and people with an interest in engineering things for the world to benefit from and making a living in the process have a very well qualified criticism.
Yeah, and the proper response to that is, "Then don't fucking use GPL code. Really, it's not that hard. Christ."
You're wrong: the distinction between species is, in fact, arbitrary and unresolvable in any self-consistent manner. Here's just one example: http://en.wikipedia.org/wiki/Ring_species
This doesn't mean it's not useful to talk about dogs being a different species than tapeworms, just that saying "Okay, fine, you have amply demonstrated evidence of one particular species changing over time, but you have not shown me that species changing into another one!" and acting like you won the argument makes you the problem.
"The funny thing that I am complaining about a hypothetical yet realistic threat; while Net Neutrality seeks to impose regulation to solve a problem we not only have not had but have no signs of having soon."
Really? Really? I mean, really?
What short memories shills have.
I came to this party late, so still at 0. Anyway...
Regarding OP, I read that as, "Let people have guns, and murder, robbery, and other violent crime rates will go down." I don't think he was looking at deaths by shooting (suicides, accidental, and crime-related), or even deaths in general, but overall crime statistics, which 'total gun deaths' doesn't really address.
Part of what makes this hard to analyze is that there are two distinct portions of each graph: the 'low gun control' (strictness ~40), and they have radically different behavior: low gun control states have essentially no correlation between strictness and any violent crime metrics, while for higher gun control states, the correlation is positive for murder and robbery, negative for rape, and null for 'property crimes' (slightly positive for 'overall' violent crime).
Another interesting thing, though, is that in pretty much all (except rape) statistics, both the highest and lowest crime rates are found in the 'low gun control' states; this suggests to me that crime rates have less to do with the availability of guns than with other factors particular to each state.
Regarding your last point, Washington DC is currently an experiment-in-progress.
The problem with your data is that it counts 'gun deaths', not crime levels. Your data includes suicides and accidental shootings with the violent crime. That's a very convenient set of data to present if your agenda is to outlaw gun ownership, but it's a bit disingenuous.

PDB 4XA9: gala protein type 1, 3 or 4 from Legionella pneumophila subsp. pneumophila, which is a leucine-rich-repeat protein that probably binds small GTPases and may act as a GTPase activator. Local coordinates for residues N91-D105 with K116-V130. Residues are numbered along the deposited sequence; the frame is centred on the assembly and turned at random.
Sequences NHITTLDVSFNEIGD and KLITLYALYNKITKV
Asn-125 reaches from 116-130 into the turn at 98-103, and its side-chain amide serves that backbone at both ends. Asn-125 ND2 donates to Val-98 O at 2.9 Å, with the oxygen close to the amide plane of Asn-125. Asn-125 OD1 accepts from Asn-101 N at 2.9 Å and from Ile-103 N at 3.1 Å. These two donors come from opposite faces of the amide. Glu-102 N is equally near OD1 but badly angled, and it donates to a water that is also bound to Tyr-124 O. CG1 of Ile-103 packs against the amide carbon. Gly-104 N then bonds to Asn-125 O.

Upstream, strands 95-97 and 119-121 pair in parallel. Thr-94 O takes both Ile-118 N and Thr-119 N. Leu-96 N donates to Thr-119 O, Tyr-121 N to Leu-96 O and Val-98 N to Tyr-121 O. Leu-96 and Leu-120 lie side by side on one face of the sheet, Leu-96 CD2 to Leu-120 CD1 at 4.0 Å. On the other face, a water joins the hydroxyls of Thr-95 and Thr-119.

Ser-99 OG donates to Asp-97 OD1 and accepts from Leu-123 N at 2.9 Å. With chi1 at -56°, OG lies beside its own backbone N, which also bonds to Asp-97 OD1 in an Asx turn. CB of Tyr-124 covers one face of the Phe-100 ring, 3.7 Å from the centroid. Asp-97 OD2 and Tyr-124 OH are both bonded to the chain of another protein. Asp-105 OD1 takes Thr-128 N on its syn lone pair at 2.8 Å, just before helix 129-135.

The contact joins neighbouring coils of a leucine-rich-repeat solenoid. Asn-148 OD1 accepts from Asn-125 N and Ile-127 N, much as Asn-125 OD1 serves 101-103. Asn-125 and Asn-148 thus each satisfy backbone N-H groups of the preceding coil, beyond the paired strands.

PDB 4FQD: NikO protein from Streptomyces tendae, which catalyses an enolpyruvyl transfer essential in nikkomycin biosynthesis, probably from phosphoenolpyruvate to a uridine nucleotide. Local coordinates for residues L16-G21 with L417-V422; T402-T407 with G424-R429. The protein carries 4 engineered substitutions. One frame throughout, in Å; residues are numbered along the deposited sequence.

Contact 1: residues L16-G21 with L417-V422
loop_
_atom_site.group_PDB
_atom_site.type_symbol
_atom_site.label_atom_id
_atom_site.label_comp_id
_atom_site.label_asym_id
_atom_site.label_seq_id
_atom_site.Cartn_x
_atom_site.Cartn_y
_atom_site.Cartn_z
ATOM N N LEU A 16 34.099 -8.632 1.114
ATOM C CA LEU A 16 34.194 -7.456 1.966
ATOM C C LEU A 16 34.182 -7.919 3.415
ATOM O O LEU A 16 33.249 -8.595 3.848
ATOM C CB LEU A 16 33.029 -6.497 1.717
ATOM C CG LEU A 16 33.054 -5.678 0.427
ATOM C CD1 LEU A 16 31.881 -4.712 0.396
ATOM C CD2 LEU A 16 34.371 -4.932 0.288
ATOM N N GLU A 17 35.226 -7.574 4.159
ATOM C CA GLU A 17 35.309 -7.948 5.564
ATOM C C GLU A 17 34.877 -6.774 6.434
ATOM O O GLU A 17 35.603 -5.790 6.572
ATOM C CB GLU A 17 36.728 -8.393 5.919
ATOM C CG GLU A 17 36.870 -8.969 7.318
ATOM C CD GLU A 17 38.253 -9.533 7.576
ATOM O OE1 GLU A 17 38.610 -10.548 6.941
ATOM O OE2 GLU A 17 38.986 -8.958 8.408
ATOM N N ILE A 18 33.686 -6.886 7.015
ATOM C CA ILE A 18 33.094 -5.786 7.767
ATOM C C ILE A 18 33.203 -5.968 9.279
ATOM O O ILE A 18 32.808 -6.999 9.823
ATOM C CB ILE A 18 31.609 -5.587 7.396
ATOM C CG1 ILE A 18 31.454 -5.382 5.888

So I'm going to counter with a few graphs of my own.
This is the one you already made: gun laws on the x axis, gun deaths on the y. I guess most people can be convinced there's a negative correlation there. Let's move on.
I assert that suicides contribute a significant amount to that correlation. In support, I present http://img691.imageshack.us/i/96131586.png/ (source: http://www.afsp.org/index.cfm?fuseaction=home.viewpage&page_id=05114FBE-E445-7831-F0C1494E2FADB8EA) as support. The shape of the two graphs is pretty similar. This kind of makes sense, because guns are a pretty effective way to kill yourself, but I digress. Instead...
That's gun laws versus murder rates (source: http://www.infoplease.com/us/statistics/crime-rate-state.html). Suddenly the correlation is much less obvious. On the low end of strictness, data is all over the place, and on the high end, as availability of guns goes down, murders actually go up.
The same trend repeats with violent crime ( http://img220.imageshack.us/i/72421515.png/), property crime ( http://img260.imageshack.us/i/21861589.png/), and robbery ( http://img176.imageshack.us/i/84688439.png/). Interestingly, though, not with rape ( http://img519.imageshack.us/i/45149589.png/); can't really explain that one.
So, yeah. I don't think anyone would argue that more guns leads to more gun-related deaths (which the data you provided does show, however weakly), but we were never arguing about gun deaths. We were arguing about crime, where the correlations are much less clear-cut.
You asked for it...
A summary of some literature:
"Peer reviewers cannot judge scientific merit independent of gender."
For letters of recommendation...
"Letters written for female applicants were found to differ systematically from those written for male applicants..."
There's a lot out there.
The legal system is part of the government. Losing this sort of lawsuit then is by definition the government stifling dissent. Or, to put it another way, without the government in place, the person bringing the lawsuit would be shit out of luck trying to punish someone for their speech.
Either way, you're wrong.
e-credibility: the non-guaranteeable likelihood that the electronic data you're seeing is genuine rather than somebody's made-up crap. - Karl Lehenbauer